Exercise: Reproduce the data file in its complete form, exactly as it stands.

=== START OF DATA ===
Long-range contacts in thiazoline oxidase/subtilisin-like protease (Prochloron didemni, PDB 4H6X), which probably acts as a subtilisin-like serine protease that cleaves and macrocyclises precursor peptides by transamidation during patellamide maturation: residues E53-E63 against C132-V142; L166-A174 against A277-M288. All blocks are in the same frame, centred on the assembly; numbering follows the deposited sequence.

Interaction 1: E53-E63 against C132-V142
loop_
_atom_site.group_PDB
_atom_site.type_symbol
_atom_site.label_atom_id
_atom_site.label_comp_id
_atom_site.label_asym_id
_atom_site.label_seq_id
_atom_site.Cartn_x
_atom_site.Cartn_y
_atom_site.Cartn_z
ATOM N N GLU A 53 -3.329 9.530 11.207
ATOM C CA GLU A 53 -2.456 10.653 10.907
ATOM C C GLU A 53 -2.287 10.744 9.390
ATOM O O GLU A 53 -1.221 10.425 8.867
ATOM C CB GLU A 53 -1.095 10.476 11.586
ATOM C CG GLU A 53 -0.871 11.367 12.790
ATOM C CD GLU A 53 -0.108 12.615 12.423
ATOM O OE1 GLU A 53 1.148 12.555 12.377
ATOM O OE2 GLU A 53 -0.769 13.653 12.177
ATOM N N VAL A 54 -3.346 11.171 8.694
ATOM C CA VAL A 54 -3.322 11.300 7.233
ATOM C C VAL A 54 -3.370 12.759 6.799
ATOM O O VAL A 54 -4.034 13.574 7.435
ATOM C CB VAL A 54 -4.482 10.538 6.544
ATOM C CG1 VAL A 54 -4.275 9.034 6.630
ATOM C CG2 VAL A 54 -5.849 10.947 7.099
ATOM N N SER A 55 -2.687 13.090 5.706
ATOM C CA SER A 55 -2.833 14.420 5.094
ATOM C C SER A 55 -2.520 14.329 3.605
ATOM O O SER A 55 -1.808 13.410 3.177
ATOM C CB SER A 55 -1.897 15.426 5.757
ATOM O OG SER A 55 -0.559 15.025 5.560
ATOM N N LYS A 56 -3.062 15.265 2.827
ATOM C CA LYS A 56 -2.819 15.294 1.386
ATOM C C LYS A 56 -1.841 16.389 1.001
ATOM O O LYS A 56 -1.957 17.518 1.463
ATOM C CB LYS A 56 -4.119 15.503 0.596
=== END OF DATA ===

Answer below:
Long-range contacts in thiazoline oxidase/subtilisin-like protease (Prochloron didemni, PDB 4H6X), which probably acts as a subtilisin-like serine protease that cleaves and macrocyclises precursor peptides by transamidation during patellamide maturation: residues E53-E63 against C132-V142; L166-A174 against A277-M288. All blocks are in the same frame, centred on the assembly; numbering follows the deposited sequence.

Interaction 1: E53-E63 against C132-V142
loop_
_atom_site.group_PDB
_atom_site.type_symbol
_atom_site.label_atom_id
_atom_site.label_comp_id
_atom_site.label_asym_id
_atom_site.label_seq_id
_atom_site.Cartn_x
_atom_site.Cartn_y
_atom_site.Cartn_z
ATOM N N GLU A 53 -3.329 9.530 11.207
ATOM C CA GLU A 53 -2.456 10.653 10.907
ATOM C C GLU A 53 -2.287 10.744 9.390
ATOM O O GLU A 53 -1.221 10.425 8.867
ATOM C CB GLU A 53 -1.095 10.476 11.586
ATOM C CG GLU A 53 -0.871 11.367 12.790
ATOM C CD GLU A 53 -0.108 12.615 12.423
ATOM O OE1 GLU A 53 1.148 12.555 12.377
ATOM O OE2 GLU A 53 -0.769 13.653 12.177
ATOM N N VAL A 54 -3.346 11.171 8.694
ATOM C CA VAL A 54 -3.322 11.300 7.233
ATOM C C VAL A 54 -3.370 12.759 6.799
ATOM O O VAL A 54 -4.034 13.574 7.435
ATOM C CB VAL A 54 -4.482 10.538 6.544
ATOM C CG1 VAL A 54 -4.275 9.034 6.630
ATOM C CG2 VAL A 54 -5.849 10.947 7.099
ATOM N N SER A 55 -2.687 13.090 5.706
ATOM C CA SER A 55 -2.833 14.420 5.094
ATOM C C SER A 55 -2.520 14.329 3.605
ATOM O O SER A 55 -1.808 13.410 3.177
ATOM C CB SER A 55 -1.897 15.426 5.757
ATOM O OG SER A 55 -0.559 15.025 5.560
ATOM N N LYS A 56 -3.062 15.265 2.827
ATOM C CA LYS A 56 -2.819 15.294 1.386
ATOM C C LYS A 56 -1.841 16.389 1.001
ATOM O O LYS A 56 -1.957 17.518 1.463
ATOM C CB LYS A 56 -4.119 15.503 0.596